indian carrot halva ice cream

Indian Carrot Halva Ice Cream | A Brown Table

I guess, I should have called this week as "ice cream week" on the blog! First the beet one and now this bright orange carrot ice cream. As of now, my freezer looks like a haven of several brightly colored containers, one would think I'm stocking up for an emergency. But with the warmer temperatures sinking in, I think this stockpile will be treasured well. 

If you've eaten at an Indian restaurant you might have seen "gajjar ka halwa" (Hindi) or carrot halva on the menu. Traditionally, the halva is prepared by cooking shredded carrots in evaporated milk, ghee and sugar and then flavoring it with saffron and cardamom. After cooking, fried raisins and nuts are added as a garnish. (I've shared a lighter version of this dessert here, previously). Now here's the frozen version of this popular dessert that's just as flavorful and tasty!

When I set out to make the ice cream version of this halva, I had one big obstacle to overcome, carrots are acidic by their very inherent nature and milk curdles in acid, this posed a problem. To avoid this, I first infused the milk and cream with saffron and cardamom and then prepared the base. Once everything was chilled, I folded in the carrot purée and then poured the entire liquid into my ice cream maker. The cornstarch helps to hold the liquid together while adding the acidic carrots to the dairy at a low temperature prevented any potential curdling. 

Happy eating, folks!

Indian Carrot Halva Ice Cream | A Brown Table
Indian Carrot Halva Ice Cream | A Brown Table
Indian Carrot Halva Ice Cream | A Brown TableIndian Carrot Halva Ice Cream | A Brown Table
Indian Carrot Halva Ice Cream | A Brown Table

Here are some of my kitchen tips when preparing this carrot ice cream that you might find useful,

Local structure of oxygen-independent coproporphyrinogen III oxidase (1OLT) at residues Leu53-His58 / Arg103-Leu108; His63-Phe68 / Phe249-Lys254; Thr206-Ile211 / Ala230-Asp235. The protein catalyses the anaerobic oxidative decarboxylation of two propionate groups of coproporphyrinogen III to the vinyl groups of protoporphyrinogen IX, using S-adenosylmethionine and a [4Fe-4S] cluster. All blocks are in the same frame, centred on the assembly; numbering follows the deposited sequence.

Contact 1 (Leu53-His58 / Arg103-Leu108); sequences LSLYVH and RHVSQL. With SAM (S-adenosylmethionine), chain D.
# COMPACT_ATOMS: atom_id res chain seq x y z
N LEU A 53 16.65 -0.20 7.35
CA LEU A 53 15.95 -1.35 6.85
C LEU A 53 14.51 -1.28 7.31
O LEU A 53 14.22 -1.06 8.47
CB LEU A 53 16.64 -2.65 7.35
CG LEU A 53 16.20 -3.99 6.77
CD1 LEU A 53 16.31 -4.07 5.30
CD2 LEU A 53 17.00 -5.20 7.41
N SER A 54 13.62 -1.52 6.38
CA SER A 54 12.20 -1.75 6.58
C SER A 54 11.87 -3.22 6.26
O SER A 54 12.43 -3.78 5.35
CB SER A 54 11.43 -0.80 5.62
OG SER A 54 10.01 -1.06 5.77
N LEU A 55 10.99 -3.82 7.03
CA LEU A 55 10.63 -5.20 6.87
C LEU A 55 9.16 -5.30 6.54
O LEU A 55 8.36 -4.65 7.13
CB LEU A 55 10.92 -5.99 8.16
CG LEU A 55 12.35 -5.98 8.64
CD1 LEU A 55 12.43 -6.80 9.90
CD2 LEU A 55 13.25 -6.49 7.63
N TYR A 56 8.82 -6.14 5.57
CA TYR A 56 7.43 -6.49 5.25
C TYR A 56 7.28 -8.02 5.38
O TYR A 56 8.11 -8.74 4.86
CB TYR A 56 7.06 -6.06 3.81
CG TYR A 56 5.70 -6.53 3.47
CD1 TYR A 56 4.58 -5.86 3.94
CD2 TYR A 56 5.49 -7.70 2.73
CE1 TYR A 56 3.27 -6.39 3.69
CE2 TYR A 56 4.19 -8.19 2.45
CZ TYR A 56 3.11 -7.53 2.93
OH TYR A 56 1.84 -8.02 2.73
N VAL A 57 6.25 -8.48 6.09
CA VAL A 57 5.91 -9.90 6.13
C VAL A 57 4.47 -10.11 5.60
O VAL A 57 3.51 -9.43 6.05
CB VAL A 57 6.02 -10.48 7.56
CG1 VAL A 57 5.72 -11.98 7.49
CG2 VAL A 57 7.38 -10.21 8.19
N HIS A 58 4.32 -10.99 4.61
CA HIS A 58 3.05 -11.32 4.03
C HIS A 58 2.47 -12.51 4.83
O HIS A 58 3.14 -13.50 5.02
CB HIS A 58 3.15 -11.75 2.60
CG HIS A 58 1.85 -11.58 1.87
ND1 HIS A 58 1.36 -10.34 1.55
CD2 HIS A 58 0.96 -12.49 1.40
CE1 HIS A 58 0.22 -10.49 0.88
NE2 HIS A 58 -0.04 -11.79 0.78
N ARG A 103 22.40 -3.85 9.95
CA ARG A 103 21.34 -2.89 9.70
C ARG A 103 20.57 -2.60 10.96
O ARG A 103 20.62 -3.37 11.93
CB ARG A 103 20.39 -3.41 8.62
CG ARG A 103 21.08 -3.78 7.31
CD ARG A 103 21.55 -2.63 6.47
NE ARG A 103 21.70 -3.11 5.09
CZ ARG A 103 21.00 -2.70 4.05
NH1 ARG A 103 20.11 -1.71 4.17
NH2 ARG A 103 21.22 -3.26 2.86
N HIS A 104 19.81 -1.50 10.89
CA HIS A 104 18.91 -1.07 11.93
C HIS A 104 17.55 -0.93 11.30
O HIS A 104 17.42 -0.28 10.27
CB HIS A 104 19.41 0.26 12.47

• Use the brightest and fresh carrots you can find for a robust flavor and vibrant color. Oven roast your carrots. Peel and wrap the carrots in aluminum foil and keep them in an oven at 400F for about 45 minutes to 1 hour until they are soft and tender. Transfer the carrots to a food processor and pulse until you get a smooth purée. 
  • I remove the green cardamom pods once the milk is infused and done cooking. Some of the seeds did fall out from the pods but I like that. If you don't then strain the ice cream base but remember that you might lose a few saffron strands. 
  • Saffron can be expensive and you can go anywhere from a few strands to 1/4th of a teaspoon in this recipe. I leave this up to you. The carrots will impart their color but saffron also gives a unique flavor when added to dishes.

My ice cream base recipe is loosely based on the basic technique used in Jeni's Splendid Ice Creams at Home

Indian Carrot Halva Ice Cream | A Brown Table

indian carrot halva ice cream 

yields: approximately 1 generous quart

ingredients 

2 cups milk, full fat

1 cup heavy cream

4 green cardamom pods, lightly cracked open

1/4 teaspoon saffron strands

1/2 cup (3 1/2 ounces) sugar

1 1/2 tablespoons cornstarch

2 tablespoons milk